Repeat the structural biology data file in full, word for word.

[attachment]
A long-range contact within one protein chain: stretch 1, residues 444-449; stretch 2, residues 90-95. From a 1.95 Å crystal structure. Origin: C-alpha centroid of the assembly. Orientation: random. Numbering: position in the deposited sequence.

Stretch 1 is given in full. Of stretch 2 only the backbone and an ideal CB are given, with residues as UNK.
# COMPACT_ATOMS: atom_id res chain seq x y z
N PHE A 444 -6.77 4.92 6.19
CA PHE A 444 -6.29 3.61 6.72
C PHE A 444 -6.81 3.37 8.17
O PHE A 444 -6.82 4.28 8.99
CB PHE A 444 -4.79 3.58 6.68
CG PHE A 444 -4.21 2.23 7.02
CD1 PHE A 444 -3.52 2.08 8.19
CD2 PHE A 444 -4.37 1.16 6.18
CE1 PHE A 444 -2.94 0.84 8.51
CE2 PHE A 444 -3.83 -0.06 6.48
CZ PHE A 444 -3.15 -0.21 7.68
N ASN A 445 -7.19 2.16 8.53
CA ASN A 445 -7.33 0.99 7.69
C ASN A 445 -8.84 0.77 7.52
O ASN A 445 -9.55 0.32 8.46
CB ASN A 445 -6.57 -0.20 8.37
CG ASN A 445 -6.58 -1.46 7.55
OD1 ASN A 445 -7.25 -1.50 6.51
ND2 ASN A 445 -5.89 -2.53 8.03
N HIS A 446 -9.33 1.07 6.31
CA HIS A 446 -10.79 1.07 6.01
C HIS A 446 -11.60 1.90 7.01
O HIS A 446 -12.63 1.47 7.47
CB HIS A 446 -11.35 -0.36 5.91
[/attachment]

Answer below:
A long-range contact within one protein chain: stretch 1, residues 444-449; stretch 2, residues 90-95. From a 1.95 Å crystal structure. Origin: C-alpha centroid of the assembly. Orientation: random. Numbering: position in the deposited sequence.

Stretch 1 is given in full. Of stretch 2 only the backbone and an ideal CB are given, with residues as UNK.
# COMPACT_ATOMS: atom_id res chain seq x y z
N PHE A 444 -6.77 4.92 6.19
CA PHE A 444 -6.29 3.61 6.72
C PHE A 444 -6.81 3.37 8.17
O PHE A 444 -6.82 4.28 8.99
CB PHE A 444 -4.79 3.58 6.68
CG PHE A 444 -4.21 2.23 7.02
CD1 PHE A 444 -3.52 2.08 8.19
CD2 PHE A 444 -4.37 1.16 6.18
CE1 PHE A 444 -2.94 0.84 8.51
CE2 PHE A 444 -3.83 -0.06 6.48
CZ PHE A 444 -3.15 -0.21 7.68
N ASN A 445 -7.19 2.16 8.53
CA ASN A 445 -7.33 0.99 7.69
C ASN A 445 -8.84 0.77 7.52
O ASN A 445 -9.55 0.32 8.46
CB ASN A 445 -6.57 -0.20 8.37
CG ASN A 445 -6.58 -1.46 7.55
OD1 ASN A 445 -7.25 -1.50 6.51
ND2 ASN A 445 -5.89 -2.53 8.03
N HIS A 446 -9.33 1.07 6.31
CA HIS A 446 -10.79 1.07 6.01
C HIS A 446 -11.60 1.90 7.01
O HIS A 446 -12.63 1.47 7.47
CB HIS A 446 -11.35 -0.36 5.91